A resource is any fundamental or material entity that is scarcely available and through its consumption the user can derive some benefits. Resources are available among others as natural resources which is classified according to renew ability as either renewable or non-renewable. The non renewable can also be termed as exhaustible resource.
A renewable resource is one of the natural resource that can be reproduced or regenerated after use. The rate at which these resources are replenished is far much lower than the rate at which they are being utilized by humanity. In consideration of there capability to be reproduced, the resources will require some sought of accountable and intended cultivation and harvesting so as to ensure that the resources are accessible for the upcoming generations. The resource is beneficial to both the existing and future generations. Some other renewable resources can be further classified as sustainable resources for instance wind and sunlight, since they can be utilized without any worry of them being limited in supply. Some of the renewable resources take a shorter time to be reproduced for instance agricultural produce, others take longer period of time like water whereas others like forest take a much longer time.
Renewable resources can be reproduced through the natural process for example water or through recycling process for example paper. Renewable resources are costly to make. When human beings over use the renewable resource it may take a long time to regenerate and in some cases it may be depleted for instance if people continues to fell down trees without planting they can be depleted in future. Depletion of renewable resources through over fishing, deforestation, and river drawdown and soil degradation comes along with adverse effects on the ecosystem like draught (Stille, 2006).
A non renewable or exhaustible resource on the other hand is one of the natural resource that cannot be regenerated after its exhaustion. These resources cannot be generated, produced, grown or used at a rate that can sustain its usage rate. The resource subsists in fixed amount. With the rate of formation of the exhaustible resource being slow it means that it cannot be regenerated after its diminution. The exhaustible resource is currently being utilized as a source of energy by many human beings because it is cheap to produce. Exhaustible resources include oil, natural gas and coal. When these fossil fuels are burnt they generate energy through the process of combustion.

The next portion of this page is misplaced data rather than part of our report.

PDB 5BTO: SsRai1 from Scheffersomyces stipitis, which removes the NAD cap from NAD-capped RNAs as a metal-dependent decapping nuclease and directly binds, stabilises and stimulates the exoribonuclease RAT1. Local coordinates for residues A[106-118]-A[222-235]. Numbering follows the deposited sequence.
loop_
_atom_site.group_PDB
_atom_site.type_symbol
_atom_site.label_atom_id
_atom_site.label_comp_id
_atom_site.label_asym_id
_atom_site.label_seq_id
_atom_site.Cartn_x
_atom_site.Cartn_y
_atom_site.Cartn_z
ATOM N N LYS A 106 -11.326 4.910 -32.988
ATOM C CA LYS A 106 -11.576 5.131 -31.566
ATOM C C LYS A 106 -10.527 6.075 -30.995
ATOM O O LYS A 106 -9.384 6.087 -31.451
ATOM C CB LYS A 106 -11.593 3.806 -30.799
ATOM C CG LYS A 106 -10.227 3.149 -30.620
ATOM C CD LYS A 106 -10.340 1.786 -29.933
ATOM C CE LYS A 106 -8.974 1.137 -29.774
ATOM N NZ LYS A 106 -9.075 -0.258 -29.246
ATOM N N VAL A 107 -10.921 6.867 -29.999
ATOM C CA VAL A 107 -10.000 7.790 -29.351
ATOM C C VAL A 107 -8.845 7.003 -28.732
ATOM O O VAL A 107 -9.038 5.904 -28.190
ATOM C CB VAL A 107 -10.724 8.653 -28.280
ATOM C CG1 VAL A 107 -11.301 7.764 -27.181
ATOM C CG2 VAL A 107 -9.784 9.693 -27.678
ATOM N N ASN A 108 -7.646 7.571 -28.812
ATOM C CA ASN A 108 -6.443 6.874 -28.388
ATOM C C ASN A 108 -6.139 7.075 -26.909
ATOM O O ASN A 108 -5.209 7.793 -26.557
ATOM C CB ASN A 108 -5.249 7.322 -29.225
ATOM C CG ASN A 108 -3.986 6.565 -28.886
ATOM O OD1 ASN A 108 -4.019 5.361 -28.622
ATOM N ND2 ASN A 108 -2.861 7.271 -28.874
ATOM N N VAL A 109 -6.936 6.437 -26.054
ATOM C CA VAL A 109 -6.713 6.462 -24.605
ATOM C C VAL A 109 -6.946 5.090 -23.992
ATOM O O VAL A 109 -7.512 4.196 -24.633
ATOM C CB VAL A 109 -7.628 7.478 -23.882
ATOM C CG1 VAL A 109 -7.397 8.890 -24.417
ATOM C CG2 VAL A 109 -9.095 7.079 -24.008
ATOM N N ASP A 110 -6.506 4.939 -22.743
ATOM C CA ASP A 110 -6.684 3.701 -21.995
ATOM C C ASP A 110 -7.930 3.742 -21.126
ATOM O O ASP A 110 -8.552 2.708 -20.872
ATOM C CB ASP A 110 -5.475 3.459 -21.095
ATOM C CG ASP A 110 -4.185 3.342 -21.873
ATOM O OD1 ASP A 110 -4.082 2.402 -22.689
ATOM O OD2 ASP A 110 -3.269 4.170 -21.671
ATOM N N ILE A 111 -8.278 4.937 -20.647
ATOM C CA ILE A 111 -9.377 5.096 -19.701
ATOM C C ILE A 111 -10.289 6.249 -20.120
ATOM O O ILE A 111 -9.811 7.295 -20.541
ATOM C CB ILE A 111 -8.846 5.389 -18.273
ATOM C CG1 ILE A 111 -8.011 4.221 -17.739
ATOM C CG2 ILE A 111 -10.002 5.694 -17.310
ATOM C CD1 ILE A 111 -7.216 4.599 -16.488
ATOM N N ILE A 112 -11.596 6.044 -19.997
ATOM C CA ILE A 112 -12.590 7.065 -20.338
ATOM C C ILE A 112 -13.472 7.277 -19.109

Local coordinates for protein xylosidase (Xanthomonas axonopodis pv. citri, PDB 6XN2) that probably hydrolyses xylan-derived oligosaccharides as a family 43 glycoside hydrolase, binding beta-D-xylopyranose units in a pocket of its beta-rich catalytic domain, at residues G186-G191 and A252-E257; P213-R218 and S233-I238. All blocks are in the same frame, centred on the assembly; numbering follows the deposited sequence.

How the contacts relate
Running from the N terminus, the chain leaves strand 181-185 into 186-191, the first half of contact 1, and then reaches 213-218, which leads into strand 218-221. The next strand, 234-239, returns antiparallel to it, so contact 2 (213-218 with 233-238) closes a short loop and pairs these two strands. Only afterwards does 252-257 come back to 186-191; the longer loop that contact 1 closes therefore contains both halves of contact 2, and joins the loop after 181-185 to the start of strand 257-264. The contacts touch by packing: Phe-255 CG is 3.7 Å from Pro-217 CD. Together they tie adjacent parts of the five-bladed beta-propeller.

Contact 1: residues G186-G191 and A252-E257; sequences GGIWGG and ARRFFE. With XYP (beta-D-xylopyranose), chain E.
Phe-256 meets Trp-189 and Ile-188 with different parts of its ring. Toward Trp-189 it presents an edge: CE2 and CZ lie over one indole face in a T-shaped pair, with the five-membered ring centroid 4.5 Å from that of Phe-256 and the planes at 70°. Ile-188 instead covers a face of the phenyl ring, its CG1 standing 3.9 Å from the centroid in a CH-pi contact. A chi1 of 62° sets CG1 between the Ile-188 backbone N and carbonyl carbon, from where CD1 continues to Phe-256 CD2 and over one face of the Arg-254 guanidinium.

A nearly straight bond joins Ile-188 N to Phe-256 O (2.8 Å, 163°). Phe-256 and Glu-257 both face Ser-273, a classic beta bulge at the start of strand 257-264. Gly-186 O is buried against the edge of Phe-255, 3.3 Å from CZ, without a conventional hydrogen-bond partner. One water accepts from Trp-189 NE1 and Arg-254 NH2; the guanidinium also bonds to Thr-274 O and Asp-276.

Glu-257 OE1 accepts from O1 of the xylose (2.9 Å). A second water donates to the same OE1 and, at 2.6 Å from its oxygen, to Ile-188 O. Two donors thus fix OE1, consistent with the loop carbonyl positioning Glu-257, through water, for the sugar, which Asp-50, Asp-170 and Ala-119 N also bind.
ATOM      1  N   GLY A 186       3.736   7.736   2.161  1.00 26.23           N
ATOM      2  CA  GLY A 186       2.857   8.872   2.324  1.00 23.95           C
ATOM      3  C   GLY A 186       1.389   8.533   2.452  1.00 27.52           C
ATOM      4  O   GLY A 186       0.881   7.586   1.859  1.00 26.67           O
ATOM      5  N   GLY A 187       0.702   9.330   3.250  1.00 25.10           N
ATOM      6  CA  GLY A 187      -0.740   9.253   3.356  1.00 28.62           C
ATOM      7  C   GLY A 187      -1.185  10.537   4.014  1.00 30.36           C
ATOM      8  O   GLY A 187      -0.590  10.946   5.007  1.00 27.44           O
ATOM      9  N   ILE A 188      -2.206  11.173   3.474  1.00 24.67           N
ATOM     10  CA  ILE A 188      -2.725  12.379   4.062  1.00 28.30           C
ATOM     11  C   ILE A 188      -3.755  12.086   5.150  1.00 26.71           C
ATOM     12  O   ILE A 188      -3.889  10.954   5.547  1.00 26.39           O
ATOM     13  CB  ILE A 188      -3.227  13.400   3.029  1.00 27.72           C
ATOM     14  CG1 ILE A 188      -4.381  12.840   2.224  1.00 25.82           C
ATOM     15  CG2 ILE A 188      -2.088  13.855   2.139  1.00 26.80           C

The resource has a high level of carbon content this fuel therefore releases carbon dioxide to the atmosphere. As the concentration of carbon in the atmosphere increase it results to global warming through the greenhouse effect. In addition the supply of most of the exhaustible resources have equated its demand since additional resources are being discovered and advanced technologies have increased the efficiency of mineral extraction and processing therefore in the medium term the future generations may not be disadvantaged but later near surface mines will be difficult to find making mining to be difficult. Some of the exhaustible resources such as aluminum can be recycled in such a way that they can be recovered from old aluminum cars, cans and other products to be utilized again (Hartwick, 2002).
In conclusion, renewable resources are free and indefinite in quantity and some through human efforts its quantity can be increased. Non renewable resources are fixed in amount, their formation takes a long time and they are greatly degraded by human activities in quality and quantity. In the recent past most people have shifted from the use of exhaustible resources to the utilization of the renewable sources of energy because of the adverse consequences associated to excessive use of fossil fuels. They have even utilized bio fuels in place of fossil fuels.
Hartwick, J. M. (2002). Non-Renewable Resources Extraction Programs and Markets. New York: Routledge.
Stille, D. R. (2006). Natural Resources: Using and Protecting Earth’s Supplies Exploringscience. New York: Compass Point Books